Into this miasma of loss and terror are introduced some rather good new characters. I particularly liked the ex-Special Forces operator Boone Vikersun, who I thought was an excellent foil for the story. Some of the foreign mercenaries also serve as point-of-view characters during the story, in order to give the story a continuous but interesting flow. And Lt. General Armstead's introduction towards the end of the book is nothing if not excellent. The book follows a diverse cast of characters in a small and badly outgunned resistance movement as they fight to reclaim their country from foreign mercenaries, domestic terrorism committed by their own government against their own people, and the absolutist tyranny of a government that has long since abandoned any pretense of being by, for, and of the people.


Do I really need to explain why it's a good idea to provide a picture here?
Sadly, there are quite a few flaws to this book as well. Ranya Bardiwell, whose character was far better developed in book #2, gets basically two cameo scenes in this novel, and the first one is so pointless that I wonder why it's even in the book. Bob Bullard, the perennial bugbear of the freedom-loving patriots of these books from first to last, is even more irritating in this book than he was in the previous one- though I suppose that's rather the point. He gets his comeuppance in the end, but I found the approach used in said delivery of justice to be... well, unsatisfying somehow. Let me put it this way: there is nothing quite like seeing Batman pummel the crap out of Bane in The Dark Knight Rises, then fall victim to betrayal himself, and finally see Bane torn to pieces by a vengeful Catwoman. That sense of a climactic showdown between good and evil just isn't there in this book. Indeed, without giving away the ending, all I can say is that the end of the book comes about with a whimper, not a bang. Of any kind. Basically the bad guys get toasted thanks to a video recording, not a massive armed confrontation in which the heroes, outnumbered and desperate but with God on their side, manage to pull off something incredible. The Sword of Shannarah, this is not. (That analogy is very deliberate, by the way; in Sword, the protagonist- it's a bit much to call Shea Ohmsford a "hero"- confronts the unspeakable evil of the Warlock Lord with the truth of his own existence, and in confronting evil with the one thing it cannot withstand, so destroys it. This is exactly how things proceed in FDAT.)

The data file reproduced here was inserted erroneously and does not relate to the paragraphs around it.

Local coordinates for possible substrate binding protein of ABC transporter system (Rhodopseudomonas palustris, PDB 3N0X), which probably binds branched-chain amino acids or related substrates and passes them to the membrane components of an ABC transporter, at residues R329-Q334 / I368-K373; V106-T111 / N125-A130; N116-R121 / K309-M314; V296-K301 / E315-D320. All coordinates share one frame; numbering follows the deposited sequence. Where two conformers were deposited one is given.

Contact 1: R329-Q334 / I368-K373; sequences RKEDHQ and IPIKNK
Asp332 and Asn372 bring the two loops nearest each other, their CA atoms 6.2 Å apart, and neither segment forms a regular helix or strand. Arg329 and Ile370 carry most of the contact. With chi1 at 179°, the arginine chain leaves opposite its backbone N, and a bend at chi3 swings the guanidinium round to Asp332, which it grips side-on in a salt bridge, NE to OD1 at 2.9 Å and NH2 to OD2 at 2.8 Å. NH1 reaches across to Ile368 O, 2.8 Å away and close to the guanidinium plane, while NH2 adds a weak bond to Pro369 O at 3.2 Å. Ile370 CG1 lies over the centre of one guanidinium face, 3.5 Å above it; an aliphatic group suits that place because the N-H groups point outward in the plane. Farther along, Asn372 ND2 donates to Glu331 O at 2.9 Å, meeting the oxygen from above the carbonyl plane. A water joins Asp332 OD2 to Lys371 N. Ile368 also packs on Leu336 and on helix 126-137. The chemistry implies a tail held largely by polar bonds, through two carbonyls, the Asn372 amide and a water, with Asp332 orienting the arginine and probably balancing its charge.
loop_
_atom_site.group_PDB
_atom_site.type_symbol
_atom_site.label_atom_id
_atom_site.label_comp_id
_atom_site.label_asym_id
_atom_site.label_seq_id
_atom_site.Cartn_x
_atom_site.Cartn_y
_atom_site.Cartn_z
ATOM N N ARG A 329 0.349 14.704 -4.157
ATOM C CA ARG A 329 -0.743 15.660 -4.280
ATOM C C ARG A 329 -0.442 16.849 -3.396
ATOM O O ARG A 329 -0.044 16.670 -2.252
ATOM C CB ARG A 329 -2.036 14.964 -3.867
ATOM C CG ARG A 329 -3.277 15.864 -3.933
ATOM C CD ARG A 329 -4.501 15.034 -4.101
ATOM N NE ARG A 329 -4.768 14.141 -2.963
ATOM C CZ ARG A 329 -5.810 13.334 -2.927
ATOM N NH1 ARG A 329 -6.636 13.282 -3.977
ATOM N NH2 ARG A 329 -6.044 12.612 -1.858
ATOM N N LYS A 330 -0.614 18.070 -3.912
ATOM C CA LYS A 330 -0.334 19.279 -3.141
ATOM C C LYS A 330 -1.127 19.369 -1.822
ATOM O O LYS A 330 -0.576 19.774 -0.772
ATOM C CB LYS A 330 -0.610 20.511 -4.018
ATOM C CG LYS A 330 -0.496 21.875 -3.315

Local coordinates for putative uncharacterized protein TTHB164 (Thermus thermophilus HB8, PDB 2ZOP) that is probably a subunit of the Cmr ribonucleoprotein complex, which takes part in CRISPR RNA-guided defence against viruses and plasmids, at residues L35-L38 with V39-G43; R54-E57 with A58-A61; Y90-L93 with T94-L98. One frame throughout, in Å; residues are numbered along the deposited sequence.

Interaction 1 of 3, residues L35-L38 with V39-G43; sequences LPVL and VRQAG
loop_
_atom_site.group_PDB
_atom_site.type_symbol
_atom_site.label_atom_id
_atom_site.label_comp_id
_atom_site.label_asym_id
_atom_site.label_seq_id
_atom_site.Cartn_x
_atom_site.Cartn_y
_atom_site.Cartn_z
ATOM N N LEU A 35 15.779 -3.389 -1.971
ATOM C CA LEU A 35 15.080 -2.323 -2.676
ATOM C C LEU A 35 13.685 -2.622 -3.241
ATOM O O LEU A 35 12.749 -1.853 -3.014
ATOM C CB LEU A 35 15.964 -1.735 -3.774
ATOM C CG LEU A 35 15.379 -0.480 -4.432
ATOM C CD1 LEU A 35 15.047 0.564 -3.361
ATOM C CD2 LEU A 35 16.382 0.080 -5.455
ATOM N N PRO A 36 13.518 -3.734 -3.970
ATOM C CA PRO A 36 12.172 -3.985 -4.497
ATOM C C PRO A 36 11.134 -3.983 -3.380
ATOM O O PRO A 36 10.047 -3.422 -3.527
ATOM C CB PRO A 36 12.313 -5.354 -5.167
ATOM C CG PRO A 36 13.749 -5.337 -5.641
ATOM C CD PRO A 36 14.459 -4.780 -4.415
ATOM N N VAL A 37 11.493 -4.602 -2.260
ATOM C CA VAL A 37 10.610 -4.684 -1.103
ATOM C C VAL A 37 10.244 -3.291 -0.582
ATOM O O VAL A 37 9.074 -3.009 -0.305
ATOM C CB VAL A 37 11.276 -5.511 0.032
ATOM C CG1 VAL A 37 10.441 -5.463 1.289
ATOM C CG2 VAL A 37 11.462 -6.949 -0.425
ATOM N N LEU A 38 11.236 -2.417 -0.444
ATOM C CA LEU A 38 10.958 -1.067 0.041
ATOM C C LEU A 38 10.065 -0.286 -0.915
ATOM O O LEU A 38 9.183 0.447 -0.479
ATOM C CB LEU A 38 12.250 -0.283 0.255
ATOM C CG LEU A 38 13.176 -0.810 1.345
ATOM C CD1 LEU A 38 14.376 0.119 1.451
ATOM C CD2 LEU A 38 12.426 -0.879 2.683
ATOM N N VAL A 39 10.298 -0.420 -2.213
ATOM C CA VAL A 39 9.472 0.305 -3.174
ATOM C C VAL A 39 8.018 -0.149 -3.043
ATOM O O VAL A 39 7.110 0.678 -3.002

These basic flaws aside, I still strongly recommend this book to anyone who loves good alternate-reality fiction. I recommend this one even more so because there is nothing "alternate" about this reality- this is what WILL come to pass. Bracken only got his timing and the exact sequence of events wrong, probably; eventually, the government WILL make a move to usurp and destroy your freedoms, and eventually, the banking system WILL collapse. It's just a question of how and when, not if.

Verdict: 4/5, great read but a bit limp at the end